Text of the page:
An increasing share of U.S. farms use Federal Crop Insurance as a risk management tool, and the majority of field crop farm debt is held by farms that participate in FCI. As farms increase in acreage size, debt is increasingly concentrated in farms with FCI coverage. Farms that participate in FCI are more leveraged and have a higher probability of default. FCI participation and its relation to farm debt use could have positive or negative effects on the farm sector. There is a potential increase in access to credit by creditworthy farmers which would increase investment and add value to the farm economy. Alternatively, farmers may take on higher levels of debt than they would have without FCI which potentially leads to repayment issues.

This post is based on a recent Choices article published by the Agricultural and Applied Economics Association. It is available here: Ifft, J., T.H. Kuethe, and M. Morehart (2012) "Farm Debt Use by Farms with Crop Insurance" Choices 28 (3).

The views expressed are those of the authors and should not be attributed to ERS or the USDA.

Buyers Guide

Doyle Equipment Manufacturing Co.
Doyle Equipment Manufacturing prides themselves as being “The King of the Rotary’s” with their Direct Drive Rotary Blend Systems. With numerous setup possibilities and sizes, ranging from a  more...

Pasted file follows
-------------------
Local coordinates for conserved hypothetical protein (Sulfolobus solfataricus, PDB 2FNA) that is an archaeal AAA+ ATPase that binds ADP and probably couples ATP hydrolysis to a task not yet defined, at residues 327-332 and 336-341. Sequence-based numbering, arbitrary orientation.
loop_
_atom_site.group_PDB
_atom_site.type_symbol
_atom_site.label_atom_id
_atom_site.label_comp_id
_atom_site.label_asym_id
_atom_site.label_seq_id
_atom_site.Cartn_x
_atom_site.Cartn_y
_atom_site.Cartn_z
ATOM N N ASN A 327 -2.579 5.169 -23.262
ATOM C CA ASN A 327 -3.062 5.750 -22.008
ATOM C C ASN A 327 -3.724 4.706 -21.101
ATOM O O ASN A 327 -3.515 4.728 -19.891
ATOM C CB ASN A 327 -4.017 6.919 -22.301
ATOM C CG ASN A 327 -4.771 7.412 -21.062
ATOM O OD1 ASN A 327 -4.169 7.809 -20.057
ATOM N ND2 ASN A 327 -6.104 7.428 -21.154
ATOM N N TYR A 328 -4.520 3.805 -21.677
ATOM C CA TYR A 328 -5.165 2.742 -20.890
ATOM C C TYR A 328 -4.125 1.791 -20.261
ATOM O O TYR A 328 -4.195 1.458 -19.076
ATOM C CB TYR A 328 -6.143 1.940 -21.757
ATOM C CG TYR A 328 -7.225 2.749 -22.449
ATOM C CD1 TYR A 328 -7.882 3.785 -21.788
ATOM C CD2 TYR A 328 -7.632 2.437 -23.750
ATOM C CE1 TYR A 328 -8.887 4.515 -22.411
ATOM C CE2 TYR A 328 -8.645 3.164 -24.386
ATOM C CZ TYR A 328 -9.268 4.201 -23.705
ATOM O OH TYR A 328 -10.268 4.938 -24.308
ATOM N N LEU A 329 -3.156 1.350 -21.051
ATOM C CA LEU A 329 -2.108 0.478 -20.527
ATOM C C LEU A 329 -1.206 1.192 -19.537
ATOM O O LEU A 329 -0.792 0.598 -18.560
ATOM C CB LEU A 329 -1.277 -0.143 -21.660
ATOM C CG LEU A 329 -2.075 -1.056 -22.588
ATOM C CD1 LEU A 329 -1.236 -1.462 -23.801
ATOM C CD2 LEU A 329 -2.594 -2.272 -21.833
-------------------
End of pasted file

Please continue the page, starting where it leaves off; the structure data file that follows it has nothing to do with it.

A.J. Sackett Sons & Company
Sackett Blend Towers feature the H.I.M, High Intensity Mixer, the next generation of blending and coating technology which supports Precision Fertilizer Blending®. Its unique design allows  more...
R&R Manufacturing Inc.
The R&R Minuteman Blend System is the original proven performer. Fast, precise blending with a compact foot print. Significantly lower horsepower requirement. Low inload height with large  more...
Junge Control Inc.
Junge Control Inc. creates state-of-the-art product blending and measuring solutions that allow you to totally maximize operating efficiency with amazing accuracy and repeatability, superior  more...
Yargus Manufacturing
The flagship blending system for the Layco product line is the fully automated Layco DW System™. The advanced technology of the Layco DW (Declining Weight) system results in a blending  more...
Yargus Manufacturing
The LAYCOTE™ Automated Coating System provides a new level of coating accuracy for a stand-alone coating system or for coating (impregnating) in an automated blending system. The unique  more...
John Deere
The DN345 Drawn Dry Spreader can carry more than 12 tons of fertilizer and 17.5 tons of lime. Designed to operate at field speeds up to 20 MPH with full loads and the G4 spreader uniformly  more...
Force Unlimited
The Pro-Force is a multi-purpose spreader with a wider apron and steeper sides. Our Pro-Force has the most aggressive 30” spinner on the market, and is capable of spreading higher rates of  more...
BBI Spreaders
MagnaSpread 2 & MagnaSpread 3 — With BBI’s patented multi-bin technology, these spreaders operate multiple hoppers guided by independent, variable-rate technology. These models are built on  more...

Comments (0) Leave a comment 

e-Mail (required)


characters left


Made of high quality 304 stainless steel, the Quickveyor is one of the strongest trailers on the market. It’s belt ... Read More

View all Products in this segment

View All Buyers Guides

Feedback Form
Feedback Form